America's history is a story of immigration — and of arguments about each wave of newcomers.
The latest wave has been building for a half-century, arriving from the south, mainly Mexico, and is controversial because many of the migrants did not enter the U.S. legally. Twenty years ago, the government estimated these undocumented immigrants numbered 3.4 million. Now estimates hover around 11.2 million — more than the populations of Nebraska, Iowa and Missouri combined.
Illegal immigration from Mexico has slowed in recent years — Pew Hispanic Center researchers this spring estimated a net standstill, with just as many exiting as entering the country — but that still leaves the millions already here. There is consensus the nation should do something about them, but no consensus about what should be done.
That's been demonstrated anew in uproars over a presidential deportation order, which removed the threat of expulsion for many, and a U.S. Supreme Court ruling, which in effect told Arizona and other states hoping to grab some control that Washington remains in charge of immigration. Nearly every element of the topic — its causes, effects, potential solutions and moral underpinnings — is captive to the nation's partisan divide.
THOSE RIGHT OF CENTER SAY
That people here without documentation broke the law by entering the U.S. — something that must not be amnestied or rewarded, lest more be encouraged to follow. The undocumented residents here now impose social and economic burdens on taxpaying Americans — such as by consuming jobs, public education and medical care — and should return to their homelands. An uncontrolled flow of immigrants poses security risks in a post-9/11 world, makes drug trafficking harder to combat, and complicates other national issues, such as addressing energy, the environment, education and debt.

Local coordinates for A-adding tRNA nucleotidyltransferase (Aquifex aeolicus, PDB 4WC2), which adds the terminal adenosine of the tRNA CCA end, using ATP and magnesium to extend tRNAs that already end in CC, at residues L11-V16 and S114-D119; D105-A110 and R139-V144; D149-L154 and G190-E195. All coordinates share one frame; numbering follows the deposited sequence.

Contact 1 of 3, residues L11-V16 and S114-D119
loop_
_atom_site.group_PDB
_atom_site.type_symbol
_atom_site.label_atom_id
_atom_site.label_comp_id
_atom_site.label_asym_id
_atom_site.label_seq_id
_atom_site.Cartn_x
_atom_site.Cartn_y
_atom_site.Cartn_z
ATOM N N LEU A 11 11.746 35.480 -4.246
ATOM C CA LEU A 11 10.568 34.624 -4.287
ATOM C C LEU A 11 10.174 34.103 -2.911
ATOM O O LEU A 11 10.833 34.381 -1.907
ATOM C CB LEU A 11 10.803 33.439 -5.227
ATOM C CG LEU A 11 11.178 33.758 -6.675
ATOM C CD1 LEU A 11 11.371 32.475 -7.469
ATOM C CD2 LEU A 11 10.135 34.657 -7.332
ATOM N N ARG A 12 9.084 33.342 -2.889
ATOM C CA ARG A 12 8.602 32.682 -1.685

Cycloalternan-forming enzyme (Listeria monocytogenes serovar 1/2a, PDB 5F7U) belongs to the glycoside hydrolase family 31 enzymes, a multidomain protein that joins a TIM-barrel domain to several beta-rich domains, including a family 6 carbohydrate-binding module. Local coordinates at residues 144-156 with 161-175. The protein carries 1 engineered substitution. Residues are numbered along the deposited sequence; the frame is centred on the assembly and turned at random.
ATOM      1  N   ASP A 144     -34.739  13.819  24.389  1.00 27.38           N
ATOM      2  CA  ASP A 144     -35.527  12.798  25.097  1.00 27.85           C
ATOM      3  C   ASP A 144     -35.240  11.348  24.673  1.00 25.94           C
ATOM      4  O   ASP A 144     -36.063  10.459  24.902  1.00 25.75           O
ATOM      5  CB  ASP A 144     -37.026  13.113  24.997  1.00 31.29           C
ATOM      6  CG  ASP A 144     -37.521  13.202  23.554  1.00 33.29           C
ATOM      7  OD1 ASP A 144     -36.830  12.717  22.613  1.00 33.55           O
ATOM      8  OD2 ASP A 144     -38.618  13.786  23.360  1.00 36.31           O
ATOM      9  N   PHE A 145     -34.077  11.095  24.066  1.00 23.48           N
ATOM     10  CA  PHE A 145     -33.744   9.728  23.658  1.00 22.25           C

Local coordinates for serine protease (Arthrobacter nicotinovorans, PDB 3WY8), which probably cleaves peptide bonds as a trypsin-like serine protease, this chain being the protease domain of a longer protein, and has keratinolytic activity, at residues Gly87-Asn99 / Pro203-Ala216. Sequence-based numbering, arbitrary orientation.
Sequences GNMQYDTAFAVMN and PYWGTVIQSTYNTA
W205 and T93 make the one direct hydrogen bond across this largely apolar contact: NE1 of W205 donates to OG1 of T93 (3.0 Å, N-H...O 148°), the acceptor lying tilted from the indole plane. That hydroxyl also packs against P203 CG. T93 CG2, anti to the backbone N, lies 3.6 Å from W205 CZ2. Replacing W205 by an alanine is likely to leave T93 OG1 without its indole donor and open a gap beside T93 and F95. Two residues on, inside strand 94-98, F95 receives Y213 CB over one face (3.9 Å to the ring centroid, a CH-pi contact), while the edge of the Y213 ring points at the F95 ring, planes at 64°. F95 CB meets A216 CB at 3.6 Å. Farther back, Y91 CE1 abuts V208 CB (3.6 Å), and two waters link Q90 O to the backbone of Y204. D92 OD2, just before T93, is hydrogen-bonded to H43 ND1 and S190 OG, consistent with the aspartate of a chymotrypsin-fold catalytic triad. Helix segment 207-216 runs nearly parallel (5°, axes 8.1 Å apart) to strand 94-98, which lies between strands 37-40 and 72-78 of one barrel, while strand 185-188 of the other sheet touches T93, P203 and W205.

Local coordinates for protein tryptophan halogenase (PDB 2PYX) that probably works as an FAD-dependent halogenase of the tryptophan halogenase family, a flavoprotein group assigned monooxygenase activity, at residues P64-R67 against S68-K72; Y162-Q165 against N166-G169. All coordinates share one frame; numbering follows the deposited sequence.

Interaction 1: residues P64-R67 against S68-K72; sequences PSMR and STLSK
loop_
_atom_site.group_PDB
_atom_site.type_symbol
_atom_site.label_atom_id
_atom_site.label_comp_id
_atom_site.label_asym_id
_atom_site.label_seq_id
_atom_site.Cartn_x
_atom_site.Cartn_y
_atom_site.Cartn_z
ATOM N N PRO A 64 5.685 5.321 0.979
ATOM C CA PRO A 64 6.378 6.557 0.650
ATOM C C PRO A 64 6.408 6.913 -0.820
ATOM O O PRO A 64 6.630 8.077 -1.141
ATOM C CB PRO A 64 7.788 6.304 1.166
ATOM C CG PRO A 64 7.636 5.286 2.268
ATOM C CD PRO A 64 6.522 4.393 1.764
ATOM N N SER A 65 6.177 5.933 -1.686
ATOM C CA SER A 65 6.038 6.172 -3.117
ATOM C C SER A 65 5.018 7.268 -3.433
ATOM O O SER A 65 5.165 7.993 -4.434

THOSE LEFT OF CENTER SAY
That it's not migrants' fault their poor countries sit next to a rich one whose thirst for drugs fuels violence and chokes the economy in their homelands. Therefore it is difficult to blame people for fleeing one place for the other, legally or not. Forcing all to return home is neither feasible nor humane. Moreover, the undocumented here provide a net benefit: paying taxes, doing jobs Americans don't want and supplying more young working families to a society that without immigration would be graying too rapidly. Controlling immigration makes sense, but so does finding a humane, one-time-only solution to the problem of the undocumented.
ANY COMMON GROUND?
Both sides agree that regardless of immigrants' value to the U.S. historically, no society can expect to cope with unrestricted immigration. Therefore control of borders is necessary, although there are differences over how to achieve it.
Both sides agree that leaving the problem indefinitely unresolved is corrosive to society and to the rule of law, that it does no one good to have some 4 percent of America's residents living in legal limbo, that some solution is overdue.
Both presidential candidates criticize the current immigration system and say Americans need to reach consensus on broad reform.
WHAT ALL THIS MEANS TO ME
Much depends on your own position in life: If you're a low-skilled, low-education worker, the undocumented might be your competition for jobs. Otherwise, their labor is a force helping keep down the costs of goods and services.
Likewise your location matters, because costs and benefits vary state to state, city to city. Overall, economic effects are hotly debated and hard to gauge — it's tough to gather data “on a population with an incentive to keep its status hidden,” as Congress' General Accounting Office puts it — but in surveys most economists say they see a slight net benefit to the economy from illegal immigration.
Beyond that, attitude is everything: Immigration may be the perfect Rorschach test. What do you see in the inkblot? Foreign menace? Strain on the social fabric? Cultural confusion? New vigor? Injustice? Trouble for your political party?
MIDLANDS IN THE SPOTLIGHT